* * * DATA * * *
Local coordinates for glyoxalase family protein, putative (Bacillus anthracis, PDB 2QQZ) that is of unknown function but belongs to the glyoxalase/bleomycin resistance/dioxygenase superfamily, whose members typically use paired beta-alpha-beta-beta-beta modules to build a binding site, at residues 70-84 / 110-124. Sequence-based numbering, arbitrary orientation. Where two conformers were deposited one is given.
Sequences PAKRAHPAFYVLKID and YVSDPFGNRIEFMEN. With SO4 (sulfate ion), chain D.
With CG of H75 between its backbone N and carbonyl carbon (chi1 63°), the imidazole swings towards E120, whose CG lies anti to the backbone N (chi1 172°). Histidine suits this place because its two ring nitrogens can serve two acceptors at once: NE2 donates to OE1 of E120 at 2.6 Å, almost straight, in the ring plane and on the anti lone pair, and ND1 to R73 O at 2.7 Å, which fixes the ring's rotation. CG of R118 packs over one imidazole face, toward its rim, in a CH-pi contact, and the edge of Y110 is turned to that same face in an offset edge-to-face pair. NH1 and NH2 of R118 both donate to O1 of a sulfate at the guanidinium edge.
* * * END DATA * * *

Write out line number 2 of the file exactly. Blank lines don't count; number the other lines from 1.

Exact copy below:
Sequences PAKRAHPAFYVLKID and YVSDPFGNRIEFMEN. With SO4 (sulfate ion), chain D.